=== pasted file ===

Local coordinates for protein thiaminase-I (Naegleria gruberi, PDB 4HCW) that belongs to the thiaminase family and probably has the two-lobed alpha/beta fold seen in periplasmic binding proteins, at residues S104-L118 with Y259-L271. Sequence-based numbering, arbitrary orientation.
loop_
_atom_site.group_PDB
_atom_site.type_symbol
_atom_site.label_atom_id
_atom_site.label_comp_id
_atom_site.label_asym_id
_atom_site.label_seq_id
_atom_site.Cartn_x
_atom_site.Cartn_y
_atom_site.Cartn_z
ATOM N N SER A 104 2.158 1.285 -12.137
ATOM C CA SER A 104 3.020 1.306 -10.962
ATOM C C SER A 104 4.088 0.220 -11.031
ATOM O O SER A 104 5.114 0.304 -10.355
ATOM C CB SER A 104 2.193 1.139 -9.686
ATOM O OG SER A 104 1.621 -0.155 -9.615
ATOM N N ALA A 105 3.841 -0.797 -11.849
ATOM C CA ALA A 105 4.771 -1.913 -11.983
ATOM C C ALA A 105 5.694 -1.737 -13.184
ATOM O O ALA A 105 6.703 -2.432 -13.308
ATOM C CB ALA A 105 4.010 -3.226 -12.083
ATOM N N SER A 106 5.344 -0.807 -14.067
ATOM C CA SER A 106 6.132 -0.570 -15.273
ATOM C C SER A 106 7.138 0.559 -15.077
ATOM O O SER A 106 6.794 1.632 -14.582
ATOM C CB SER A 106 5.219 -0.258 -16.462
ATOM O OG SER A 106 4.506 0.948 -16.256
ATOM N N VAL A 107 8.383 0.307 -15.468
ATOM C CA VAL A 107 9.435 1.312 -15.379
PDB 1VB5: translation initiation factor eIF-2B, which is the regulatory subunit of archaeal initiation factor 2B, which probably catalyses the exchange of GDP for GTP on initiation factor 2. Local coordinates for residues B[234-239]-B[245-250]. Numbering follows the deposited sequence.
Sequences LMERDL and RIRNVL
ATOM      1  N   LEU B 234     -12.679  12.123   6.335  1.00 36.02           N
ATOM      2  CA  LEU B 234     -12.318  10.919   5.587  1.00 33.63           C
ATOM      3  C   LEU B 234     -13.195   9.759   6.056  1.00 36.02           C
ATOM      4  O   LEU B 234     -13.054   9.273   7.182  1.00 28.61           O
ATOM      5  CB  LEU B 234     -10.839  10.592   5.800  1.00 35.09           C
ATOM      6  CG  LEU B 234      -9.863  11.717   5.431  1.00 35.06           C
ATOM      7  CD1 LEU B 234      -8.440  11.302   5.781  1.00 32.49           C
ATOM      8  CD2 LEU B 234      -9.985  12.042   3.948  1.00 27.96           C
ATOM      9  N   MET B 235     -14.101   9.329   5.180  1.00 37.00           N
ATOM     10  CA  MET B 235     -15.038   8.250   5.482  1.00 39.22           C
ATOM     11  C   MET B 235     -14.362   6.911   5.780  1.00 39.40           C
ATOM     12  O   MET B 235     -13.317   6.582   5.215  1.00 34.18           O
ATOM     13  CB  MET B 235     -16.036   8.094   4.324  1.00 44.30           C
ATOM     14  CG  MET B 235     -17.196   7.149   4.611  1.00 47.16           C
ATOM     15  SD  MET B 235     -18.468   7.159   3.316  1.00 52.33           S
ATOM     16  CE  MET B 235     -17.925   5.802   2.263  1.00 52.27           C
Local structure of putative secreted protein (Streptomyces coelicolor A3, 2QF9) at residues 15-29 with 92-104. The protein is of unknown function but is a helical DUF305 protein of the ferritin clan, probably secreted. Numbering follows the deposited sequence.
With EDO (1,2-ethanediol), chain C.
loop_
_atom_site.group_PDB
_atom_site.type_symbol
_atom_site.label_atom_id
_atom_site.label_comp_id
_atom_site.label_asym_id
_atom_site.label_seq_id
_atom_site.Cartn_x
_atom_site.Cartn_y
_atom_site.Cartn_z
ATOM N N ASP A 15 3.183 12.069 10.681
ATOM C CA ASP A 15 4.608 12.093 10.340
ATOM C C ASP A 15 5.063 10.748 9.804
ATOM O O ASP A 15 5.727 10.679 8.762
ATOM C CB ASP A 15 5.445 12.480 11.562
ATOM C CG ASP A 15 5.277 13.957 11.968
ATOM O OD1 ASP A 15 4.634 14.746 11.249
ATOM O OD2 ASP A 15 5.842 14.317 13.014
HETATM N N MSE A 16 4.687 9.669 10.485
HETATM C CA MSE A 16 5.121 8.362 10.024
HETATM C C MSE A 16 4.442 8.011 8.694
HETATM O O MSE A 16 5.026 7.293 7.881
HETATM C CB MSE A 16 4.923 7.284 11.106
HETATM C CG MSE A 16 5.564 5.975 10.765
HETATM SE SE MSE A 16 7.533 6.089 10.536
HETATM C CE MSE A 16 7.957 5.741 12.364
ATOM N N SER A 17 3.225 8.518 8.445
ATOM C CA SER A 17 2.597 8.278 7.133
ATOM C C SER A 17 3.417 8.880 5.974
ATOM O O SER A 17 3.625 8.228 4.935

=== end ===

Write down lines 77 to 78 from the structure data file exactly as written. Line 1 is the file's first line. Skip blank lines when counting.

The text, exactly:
ATOM N N SER A 17 3.225 8.518 8.445
ATOM C CA SER A 17 2.597 8.278 7.133